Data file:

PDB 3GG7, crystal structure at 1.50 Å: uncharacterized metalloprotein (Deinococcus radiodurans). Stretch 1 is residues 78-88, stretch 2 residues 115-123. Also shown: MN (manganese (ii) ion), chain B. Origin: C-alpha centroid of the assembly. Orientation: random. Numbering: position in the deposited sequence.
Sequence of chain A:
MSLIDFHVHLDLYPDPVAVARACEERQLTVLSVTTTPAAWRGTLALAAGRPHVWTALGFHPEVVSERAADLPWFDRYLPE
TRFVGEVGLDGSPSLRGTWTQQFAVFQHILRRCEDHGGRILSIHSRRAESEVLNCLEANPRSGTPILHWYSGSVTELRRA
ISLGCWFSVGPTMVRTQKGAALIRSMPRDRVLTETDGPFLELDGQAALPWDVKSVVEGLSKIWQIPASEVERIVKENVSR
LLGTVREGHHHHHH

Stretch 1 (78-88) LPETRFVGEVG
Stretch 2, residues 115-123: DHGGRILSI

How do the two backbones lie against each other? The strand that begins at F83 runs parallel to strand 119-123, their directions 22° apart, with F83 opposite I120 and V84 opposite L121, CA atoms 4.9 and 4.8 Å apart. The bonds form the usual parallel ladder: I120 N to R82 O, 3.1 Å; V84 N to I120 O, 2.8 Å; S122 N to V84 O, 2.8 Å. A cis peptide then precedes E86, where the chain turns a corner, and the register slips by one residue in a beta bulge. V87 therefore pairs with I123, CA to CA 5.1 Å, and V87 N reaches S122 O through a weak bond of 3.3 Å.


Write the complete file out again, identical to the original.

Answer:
PDB 3GG7, crystal structure at 1.50 Å: uncharacterized metalloprotein (Deinococcus radiodurans). Stretch 1 is residues 78-88, stretch 2 residues 115-123. Also shown: MN (manganese (ii) ion), chain B. Origin: C-alpha centroid of the assembly. Orientation: random. Numbering: position in the deposited sequence.
Sequence of chain A:
MSLIDFHVHLDLYPDPVAVARACEERQLTVLSVTTTPAAWRGTLALAAGRPHVWTALGFHPEVVSERAADLPWFDRYLPE
TRFVGEVGLDGSPSLRGTWTQQFAVFQHILRRCEDHGGRILSIHSRRAESEVLNCLEANPRSGTPILHWYSGSVTELRRA
ISLGCWFSVGPTMVRTQKGAALIRSMPRDRVLTETDGPFLELDGQAALPWDVKSVVEGLSKIWQIPASEVERIVKENVSR
LLGTVREGHHHHHH

Stretch 1 (78-88) LPETRFVGEVG
Stretch 2, residues 115-123: DHGGRILSI

How do the two backbones lie against each other? The strand that begins at F83 runs parallel to strand 119-123, their directions 22° apart, with F83 opposite I120 and V84 opposite L121, CA atoms 4.9 and 4.8 Å apart. The bonds form the usual parallel ladder: I120 N to R82 O, 3.1 Å; V84 N to I120 O, 2.8 Å; S122 N to V84 O, 2.8 Å. A cis peptide then precedes E86, where the chain turns a corner, and the register slips by one residue in a beta bulge. V87 therefore pairs with I123, CA to CA 5.1 Å, and V87 N reaches S122 O through a weak bond of 3.3 Å.